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Dispatches Quick Takes

Quick Takes

The Hann-na Hotel (Yoshio Tsunoda/AFLO/Newscom)

Out with the new

In a ruthless business calculation, Japan’s Henn-na Hotel chain announced it would terminate much of its workforce in the name of cost-effectiveness and efficiency. The robots that have been serving as front-desk staff, cleaners, porters, and in-room assistants have to go. Human beings will replace them. The South China Morning Post reports that the hotel found the dinosaur and humanoid robots expensive to service, unable to answer many customer questions, and prone to annoying habits. According to The Wall Street Journal, one in-room assistant interpreted snoring as a command and woke up a guest with a request to repeat it.


 

SWNS

David Woodhouse (SWNS)

Do-it-yourself dentistry

After waiting more than 18 months to see a dentist, a 62-year-old British man opted to yank a sore tooth with his own pliers in January. David Woodhouse of Truro, Cornwall, told the BBC that he made his initial request to see a dentist in mid-2017 after complaining about tooth pain. This past December, emergency officials with the country’s National Health Service offered to pull the sore tooth for him. Woodhouse objected, saying the sore tooth was only part of a larger problem and said he’d hold out for a dental appointment. But three weeks later, the pain became too much for him: “So I got the needle-nose pliers and out it came.”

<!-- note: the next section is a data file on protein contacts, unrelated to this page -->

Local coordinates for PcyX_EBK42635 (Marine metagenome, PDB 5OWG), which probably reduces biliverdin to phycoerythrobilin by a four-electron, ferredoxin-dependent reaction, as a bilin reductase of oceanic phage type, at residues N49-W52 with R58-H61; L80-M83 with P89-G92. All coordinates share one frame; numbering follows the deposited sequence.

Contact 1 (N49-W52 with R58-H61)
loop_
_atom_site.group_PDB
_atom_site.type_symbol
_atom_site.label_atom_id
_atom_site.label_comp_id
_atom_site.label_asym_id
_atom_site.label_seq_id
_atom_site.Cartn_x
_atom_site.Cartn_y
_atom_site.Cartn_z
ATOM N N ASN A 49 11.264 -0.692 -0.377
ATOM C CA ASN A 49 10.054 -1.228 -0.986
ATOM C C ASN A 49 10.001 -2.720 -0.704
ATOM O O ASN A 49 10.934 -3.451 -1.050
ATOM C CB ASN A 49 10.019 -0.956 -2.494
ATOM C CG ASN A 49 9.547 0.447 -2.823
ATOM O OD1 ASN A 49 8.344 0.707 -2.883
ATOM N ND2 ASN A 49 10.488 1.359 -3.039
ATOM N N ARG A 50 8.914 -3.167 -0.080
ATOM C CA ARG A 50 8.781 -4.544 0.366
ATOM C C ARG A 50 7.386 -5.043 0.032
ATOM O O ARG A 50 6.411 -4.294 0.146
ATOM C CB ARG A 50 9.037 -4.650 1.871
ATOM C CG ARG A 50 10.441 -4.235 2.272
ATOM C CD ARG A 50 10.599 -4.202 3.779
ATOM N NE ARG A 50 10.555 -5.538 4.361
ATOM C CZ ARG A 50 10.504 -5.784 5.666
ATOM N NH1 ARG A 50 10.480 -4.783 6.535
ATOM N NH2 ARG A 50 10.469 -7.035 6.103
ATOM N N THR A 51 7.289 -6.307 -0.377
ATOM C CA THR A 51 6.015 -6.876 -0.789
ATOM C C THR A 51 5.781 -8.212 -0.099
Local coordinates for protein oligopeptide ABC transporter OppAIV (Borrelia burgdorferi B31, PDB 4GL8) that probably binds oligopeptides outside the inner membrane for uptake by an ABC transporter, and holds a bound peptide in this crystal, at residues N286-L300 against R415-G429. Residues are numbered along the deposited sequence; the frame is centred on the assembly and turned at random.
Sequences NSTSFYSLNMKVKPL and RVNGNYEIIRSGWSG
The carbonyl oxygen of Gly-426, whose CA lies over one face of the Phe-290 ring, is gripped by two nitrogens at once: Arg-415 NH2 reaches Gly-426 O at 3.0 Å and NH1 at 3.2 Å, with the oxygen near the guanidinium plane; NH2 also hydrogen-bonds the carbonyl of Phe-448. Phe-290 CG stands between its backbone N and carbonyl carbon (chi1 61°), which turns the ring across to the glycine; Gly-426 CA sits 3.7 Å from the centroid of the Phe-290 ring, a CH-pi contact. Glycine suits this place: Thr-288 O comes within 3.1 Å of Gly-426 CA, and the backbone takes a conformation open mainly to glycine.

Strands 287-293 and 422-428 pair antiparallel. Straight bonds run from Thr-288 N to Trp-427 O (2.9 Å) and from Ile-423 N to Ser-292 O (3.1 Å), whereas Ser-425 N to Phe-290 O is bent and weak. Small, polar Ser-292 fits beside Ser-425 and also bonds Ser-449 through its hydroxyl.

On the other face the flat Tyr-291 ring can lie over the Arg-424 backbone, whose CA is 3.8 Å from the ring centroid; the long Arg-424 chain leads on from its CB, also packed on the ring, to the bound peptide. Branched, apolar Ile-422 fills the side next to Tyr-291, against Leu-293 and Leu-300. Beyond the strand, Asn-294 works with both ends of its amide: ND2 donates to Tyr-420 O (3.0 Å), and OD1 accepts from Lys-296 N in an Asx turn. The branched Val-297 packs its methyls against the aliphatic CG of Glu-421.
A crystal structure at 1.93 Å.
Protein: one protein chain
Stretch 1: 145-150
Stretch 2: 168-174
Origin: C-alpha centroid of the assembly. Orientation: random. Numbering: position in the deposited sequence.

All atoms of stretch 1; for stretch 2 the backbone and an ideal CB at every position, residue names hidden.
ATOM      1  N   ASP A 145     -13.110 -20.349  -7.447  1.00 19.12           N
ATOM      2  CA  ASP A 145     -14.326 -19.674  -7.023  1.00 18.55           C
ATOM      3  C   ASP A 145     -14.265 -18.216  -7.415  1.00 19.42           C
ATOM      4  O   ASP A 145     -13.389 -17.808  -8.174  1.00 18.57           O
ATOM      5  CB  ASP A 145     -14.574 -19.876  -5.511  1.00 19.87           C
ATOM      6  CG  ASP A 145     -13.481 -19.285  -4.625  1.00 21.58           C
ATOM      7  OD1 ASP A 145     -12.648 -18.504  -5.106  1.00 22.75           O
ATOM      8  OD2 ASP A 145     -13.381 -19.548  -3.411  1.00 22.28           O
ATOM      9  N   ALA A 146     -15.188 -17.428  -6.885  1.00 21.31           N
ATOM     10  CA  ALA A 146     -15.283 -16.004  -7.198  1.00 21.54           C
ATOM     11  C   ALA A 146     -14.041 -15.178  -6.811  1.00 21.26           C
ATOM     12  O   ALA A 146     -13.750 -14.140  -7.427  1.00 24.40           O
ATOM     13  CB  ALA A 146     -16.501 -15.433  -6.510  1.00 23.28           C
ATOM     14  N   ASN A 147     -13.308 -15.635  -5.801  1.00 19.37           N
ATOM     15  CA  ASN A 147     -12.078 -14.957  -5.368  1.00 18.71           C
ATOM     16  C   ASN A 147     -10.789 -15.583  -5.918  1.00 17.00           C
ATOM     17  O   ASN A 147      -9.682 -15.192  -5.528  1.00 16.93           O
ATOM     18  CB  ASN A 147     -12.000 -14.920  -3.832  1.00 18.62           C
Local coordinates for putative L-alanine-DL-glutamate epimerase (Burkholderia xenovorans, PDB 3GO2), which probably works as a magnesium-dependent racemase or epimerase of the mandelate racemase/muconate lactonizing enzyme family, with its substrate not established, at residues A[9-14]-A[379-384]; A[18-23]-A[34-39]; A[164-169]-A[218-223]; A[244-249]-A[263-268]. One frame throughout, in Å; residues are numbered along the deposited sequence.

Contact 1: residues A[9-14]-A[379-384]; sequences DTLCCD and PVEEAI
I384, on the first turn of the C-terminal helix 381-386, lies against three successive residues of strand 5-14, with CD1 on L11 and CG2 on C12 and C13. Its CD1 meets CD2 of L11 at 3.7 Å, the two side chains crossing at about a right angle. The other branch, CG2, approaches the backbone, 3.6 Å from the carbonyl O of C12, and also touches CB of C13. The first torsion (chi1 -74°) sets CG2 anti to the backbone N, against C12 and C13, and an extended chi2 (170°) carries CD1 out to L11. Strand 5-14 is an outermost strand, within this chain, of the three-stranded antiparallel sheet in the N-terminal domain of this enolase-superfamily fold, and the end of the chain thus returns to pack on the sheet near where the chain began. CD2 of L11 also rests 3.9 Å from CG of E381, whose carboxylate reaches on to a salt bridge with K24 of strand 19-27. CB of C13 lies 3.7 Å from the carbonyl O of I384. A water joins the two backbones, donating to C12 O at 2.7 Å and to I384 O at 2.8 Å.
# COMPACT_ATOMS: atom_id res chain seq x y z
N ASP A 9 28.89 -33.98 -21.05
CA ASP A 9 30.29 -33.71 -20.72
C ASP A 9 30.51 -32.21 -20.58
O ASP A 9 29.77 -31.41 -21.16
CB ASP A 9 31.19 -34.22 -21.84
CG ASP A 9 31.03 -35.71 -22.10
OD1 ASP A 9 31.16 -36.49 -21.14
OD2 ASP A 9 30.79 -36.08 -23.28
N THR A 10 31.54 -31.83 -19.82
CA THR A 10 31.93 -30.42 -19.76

Krieg Barrie

Krieg Barrie

Accidental offering

A Conyers, Ga., resident is out $6,500 after his plan to hide a wad of cash backfired. In January, Devon Silvey, 27, sold his car and took the cash to his mother’s house for safekeeping. Rather than tell his mom about the money, Silvey hid it in an old Mickey Mouse coffee tumbler. When he returned days later, Silvey discovered the mug missing. Silvey’s mother, Lindsay Preiss, had put the mug and other clutter in a box and taken the items to a Goodwill store. “That mug had literally sat in our cabinet untouched for about 15 years,” she told Newsweek, adding that she felt like “the worst mom in the world.” Goodwill apparently sold the mug without checking the contents, and Preiss is now asking the person who bought the mug to return the money.


 

iStock

iStock

Zero tolerance

On second thought, perhaps 30 days in jail is too severe a punishment for speeding around the city on a scooter. A spokesman for the Baltimore Transportation Department said they plan to remove criminal sanctions against electric scooter speeding from an ordinance passed by Baltimore’s City Council last year. Had police enforced the legislation, persons caught zipping around Baltimore on a rental scooter could have faced a $1,000 fine or 30 days of jail time. The harsh penalties, the Transportation Department says, were intended to apply only to officials who operate scooter rental companies. Regular riders will face a $20 citation for speeding.


 

Steverukavina/Twitter

Steverukavina/Twitter

A good time for hockey